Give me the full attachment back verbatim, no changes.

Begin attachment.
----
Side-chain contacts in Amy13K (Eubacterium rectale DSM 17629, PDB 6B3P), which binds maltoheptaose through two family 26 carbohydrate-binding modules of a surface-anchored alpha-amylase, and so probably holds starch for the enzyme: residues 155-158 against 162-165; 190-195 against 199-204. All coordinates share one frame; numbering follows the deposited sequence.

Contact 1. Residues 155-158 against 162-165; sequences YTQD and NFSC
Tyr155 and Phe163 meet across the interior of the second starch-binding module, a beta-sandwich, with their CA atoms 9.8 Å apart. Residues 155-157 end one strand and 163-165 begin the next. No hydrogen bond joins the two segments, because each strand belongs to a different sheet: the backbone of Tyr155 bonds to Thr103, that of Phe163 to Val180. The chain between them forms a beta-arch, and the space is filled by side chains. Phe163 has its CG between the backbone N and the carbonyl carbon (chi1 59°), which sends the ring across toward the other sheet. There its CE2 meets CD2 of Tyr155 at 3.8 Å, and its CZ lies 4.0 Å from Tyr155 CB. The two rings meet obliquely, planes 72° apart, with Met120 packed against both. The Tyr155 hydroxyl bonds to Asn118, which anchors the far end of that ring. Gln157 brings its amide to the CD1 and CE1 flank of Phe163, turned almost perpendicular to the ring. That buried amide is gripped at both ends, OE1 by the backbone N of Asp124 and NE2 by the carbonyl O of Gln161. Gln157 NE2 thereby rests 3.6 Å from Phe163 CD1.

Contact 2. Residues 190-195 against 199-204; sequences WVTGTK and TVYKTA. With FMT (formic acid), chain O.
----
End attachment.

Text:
Side-chain contacts in Amy13K (Eubacterium rectale DSM 17629, PDB 6B3P), which binds maltoheptaose through two family 26 carbohydrate-binding modules of a surface-anchored alpha-amylase, and so probably holds starch for the enzyme: residues 155-158 against 162-165; 190-195 against 199-204. All coordinates share one frame; numbering follows the deposited sequence.

Contact 1. Residues 155-158 against 162-165; sequences YTQD and NFSC
Tyr155 and Phe163 meet across the interior of the second starch-binding module, a beta-sandwich, with their CA atoms 9.8 Å apart. Residues 155-157 end one strand and 163-165 begin the next. No hydrogen bond joins the two segments, because each strand belongs to a different sheet: the backbone of Tyr155 bonds to Thr103, that of Phe163 to Val180. The chain between them forms a beta-arch, and the space is filled by side chains. Phe163 has its CG between the backbone N and the carbonyl carbon (chi1 59°), which sends the ring across toward the other sheet. There its CE2 meets CD2 of Tyr155 at 3.8 Å, and its CZ lies 4.0 Å from Tyr155 CB. The two rings meet obliquely, planes 72° apart, with Met120 packed against both. The Tyr155 hydroxyl bonds to Asn118, which anchors the far end of that ring. Gln157 brings its amide to the CD1 and CE1 flank of Phe163, turned almost perpendicular to the ring. That buried amide is gripped at both ends, OE1 by the backbone N of Asp124 and NE2 by the carbonyl O of Gln161. Gln157 NE2 thereby rests 3.6 Å from Phe163 CD1.

Contact 2. Residues 190-195 against 199-204; sequences WVTGTK and TVYKTA. With FMT (formic acid), chain O.